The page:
Study: Many Kids in Katrina Trailer Park Anemic

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Dozens of infants and toddlers who lived in Louisiana's biggest trailer park for those displaced by Hurricane Katrina were anemic because of poor diets, at a rate more than four times the national average.

About 41 percent of 77 children under the age of 4 suffered from the condition this year, according to a study released Monday by the Children's Health Fund. Most, and possibly all, lived in the Renaissance Village trailer park in Baker.

Iron deficiency anemia can cause fatigue and learning problems. Severe deficiency in young children can delay growth and development and even cause heart murmurs.

The national rate for children that young is below 10 percent. Louisiana has one of the nation's highest anemia rates, with about 24 percent of all children below the age of 5 affected, according to the 2007 Pediatric Nutrition Surveillance survey.

Dr. Irwin Redlener, president of the Children's Health Fund and director of Columbia University's National Center for Disaster Preparedness, said the Renaissance Village rate was double the rate for homeless children the same age in New York City shelters.

The study used records for all 261 babies and children who lived in New Orleans until Katrina and were treated last year at CHF's mobile clinics at the trailer park and Baton Rouge schools, said Roy Grant, the organization's director of applied research and policy analysis.

While most of the affected children were storm evacuees, it was possible that a few were natives of Baton Rouge.

But studying the problem further and providing follow-up care for the children is difficult because the state closed the parks in May.

''Now it's more difficult, because they're no longer in the trailer area. They're dispersed around the state. So it's a little harder to get follow-up,'' said Dr. Jimmy Guidry, Louisiana's health officer.

Can government keep spending? Most economists say yes

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By Jack Chang

Since the U.S. economy went into freefall in September, the federal government has announced hundreds of billions of dollars in bailouts and economic stimulus packages in attempts to shore up banks and reignite the economy.

The latest astronomical figure is an $800 billion package announced Tuesday by the Federal Reserve and the Treasury Department. Many are wondering, however, how long this spending can go on. Here are a few answers:

Q: First of all, where does the money come from?

A: The bulk of the cash has been put up by lenders buying U.S. Treasury Department securities such as bonds, notes and short-term bills. Economists estimate that international investors have purchased as much as three-fourths of such securities, with many of them flocking to relatively safe U.S. investments amid global uncertainty.

Some of the spending also has been financed by securities issued by agencies such as Fannie Mae or Freddie Mac.

Q: How much money has the U.S. government spent or loaned out since September?

A: Congress passed in early October a $700 billion bailout plan that gave the Treasury Department sweeping powers to buy distressed assets and keep banks afloat. About half of that money already has been loaned out.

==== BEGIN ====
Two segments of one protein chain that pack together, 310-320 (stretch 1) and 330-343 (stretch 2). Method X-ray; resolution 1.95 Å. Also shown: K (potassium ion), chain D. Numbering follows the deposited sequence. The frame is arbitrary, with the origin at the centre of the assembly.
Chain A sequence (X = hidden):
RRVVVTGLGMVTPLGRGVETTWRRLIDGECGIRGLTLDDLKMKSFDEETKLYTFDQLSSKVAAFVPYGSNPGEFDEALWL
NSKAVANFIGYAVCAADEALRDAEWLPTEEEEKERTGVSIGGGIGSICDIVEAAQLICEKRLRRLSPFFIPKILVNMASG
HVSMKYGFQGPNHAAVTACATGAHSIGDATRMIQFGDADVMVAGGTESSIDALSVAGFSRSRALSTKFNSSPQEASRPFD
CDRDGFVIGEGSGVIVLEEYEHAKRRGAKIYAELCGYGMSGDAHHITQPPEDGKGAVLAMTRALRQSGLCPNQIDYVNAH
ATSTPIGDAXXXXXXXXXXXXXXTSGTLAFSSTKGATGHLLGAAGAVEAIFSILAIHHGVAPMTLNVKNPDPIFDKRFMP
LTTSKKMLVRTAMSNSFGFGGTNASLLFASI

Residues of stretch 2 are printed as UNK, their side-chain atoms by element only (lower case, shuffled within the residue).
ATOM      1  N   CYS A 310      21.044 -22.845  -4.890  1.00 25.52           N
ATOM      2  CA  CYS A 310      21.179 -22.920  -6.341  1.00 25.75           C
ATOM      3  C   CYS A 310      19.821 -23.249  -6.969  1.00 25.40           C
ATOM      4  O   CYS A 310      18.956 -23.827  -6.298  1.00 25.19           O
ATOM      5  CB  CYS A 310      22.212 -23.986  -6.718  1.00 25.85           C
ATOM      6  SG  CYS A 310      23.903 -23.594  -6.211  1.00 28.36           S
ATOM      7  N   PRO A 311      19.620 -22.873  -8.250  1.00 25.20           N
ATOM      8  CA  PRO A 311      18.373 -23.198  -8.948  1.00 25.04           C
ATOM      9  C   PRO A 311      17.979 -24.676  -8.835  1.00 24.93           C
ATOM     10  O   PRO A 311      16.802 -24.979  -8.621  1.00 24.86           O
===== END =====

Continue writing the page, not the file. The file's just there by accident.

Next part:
The federal government theoretically will be repaid what it's loaned except for $100 billion in losses incurred from buying some assets above market value.

The government also has injected $45 billion into a large bank, Citigroup, and $150 billion into a large insurer, American International Group.

On Tuesday, the Federal Reserve and the Treasury Department announced the latest round of spending, to the tune of $800 billion. One program would lend some $200 billion to holders of securities backed by consumer loans such as credit card loans and auto and student loans. The other program would spend up to $600 billion buying mortgage-backed assets from government-sponsored lenders such as Fannie Mae and Freddie Mac.

President-elect Barack Obama and the Democratic-controlled Congress also have promised passing a major stimulus plan that could cost $300 billion or more.

Q: How much of that money won't be repaid?

A: So far, as much as $100 billion of the original bailout package used to buy assets at a loss, according to economist Barry Bosworth of the Brookings Institution, a left-of-center research group in Washington. Everything else, at least theoretically, will be repaid or could be recouped.

Q: How much longer can the government keep spending?

A: A lot longer, economists say. International investors will keep buying Treasury securities even though the interest rates on many of them are close to zero percent.

Why? Because the U.S. economy is still considered the world's strongest and most stable, and investors still believe the U.S. will pay back its loans. They know they'll at least get their money back even if they don't make much in interest income.

Ironically, the U.S. has become the haven from the global economic storm, although the financial mess started here. That explains why the dollar has been climbing in value around the world while other currencies have plummeted.

Q: But should the U.S. government be spending so much money?

A: Most economists say yes. Although the federal budget deficit is projected to hit a trillion dollars next year, incurring massive debt at this point is eminently preferable to letting the U.S. economy slide into deep recession.

America can worry about cutting deficit spending when the economy starts growing at a healthy clip, economists said. The goal now is to get banks lending and consumers spending again.

Q: But will all this work?